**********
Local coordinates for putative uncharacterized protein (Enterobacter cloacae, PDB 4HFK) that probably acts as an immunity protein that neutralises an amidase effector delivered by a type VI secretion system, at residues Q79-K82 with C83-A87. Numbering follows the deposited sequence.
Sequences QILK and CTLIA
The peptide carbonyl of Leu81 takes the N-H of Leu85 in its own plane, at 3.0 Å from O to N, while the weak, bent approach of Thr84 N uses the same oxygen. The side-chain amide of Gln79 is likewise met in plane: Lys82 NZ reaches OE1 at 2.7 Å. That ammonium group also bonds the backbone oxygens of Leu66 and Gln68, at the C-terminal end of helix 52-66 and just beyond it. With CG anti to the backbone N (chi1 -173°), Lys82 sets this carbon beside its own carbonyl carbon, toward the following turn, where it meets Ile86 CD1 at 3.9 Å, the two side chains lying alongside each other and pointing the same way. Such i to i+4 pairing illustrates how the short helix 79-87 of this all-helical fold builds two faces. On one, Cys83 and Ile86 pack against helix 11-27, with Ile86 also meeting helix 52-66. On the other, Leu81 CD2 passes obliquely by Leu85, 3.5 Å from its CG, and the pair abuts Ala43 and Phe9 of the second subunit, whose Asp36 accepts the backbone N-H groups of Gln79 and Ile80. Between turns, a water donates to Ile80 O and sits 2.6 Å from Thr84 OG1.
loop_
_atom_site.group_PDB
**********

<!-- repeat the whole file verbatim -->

Local coordinates for putative uncharacterized protein (Enterobacter cloacae, PDB 4HFK) that probably acts as an immunity protein that neutralises an amidase effector delivered by a type VI secretion system, at residues Q79-K82 with C83-A87. Numbering follows the deposited sequence.
Sequences QILK and CTLIA
The peptide carbonyl of Leu81 takes the N-H of Leu85 in its own plane, at 3.0 Å from O to N, while the weak, bent approach of Thr84 N uses the same oxygen. The side-chain amide of Gln79 is likewise met in plane: Lys82 NZ reaches OE1 at 2.7 Å. That ammonium group also bonds the backbone oxygens of Leu66 and Gln68, at the C-terminal end of helix 52-66 and just beyond it. With CG anti to the backbone N (chi1 -173°), Lys82 sets this carbon beside its own carbonyl carbon, toward the following turn, where it meets Ile86 CD1 at 3.9 Å, the two side chains lying alongside each other and pointing the same way. Such i to i+4 pairing illustrates how the short helix 79-87 of this all-helical fold builds two faces. On one, Cys83 and Ile86 pack against helix 11-27, with Ile86 also meeting helix 52-66. On the other, Leu81 CD2 passes obliquely by Leu85, 3.5 Å from its CG, and the pair abuts Ala43 and Phe9 of the second subunit, whose Asp36 accepts the backbone N-H groups of Gln79 and Ile80. Between turns, a water donates to Ile80 O and sits 2.6 Å from Thr84 OG1.
loop_
_atom_site.group_PDB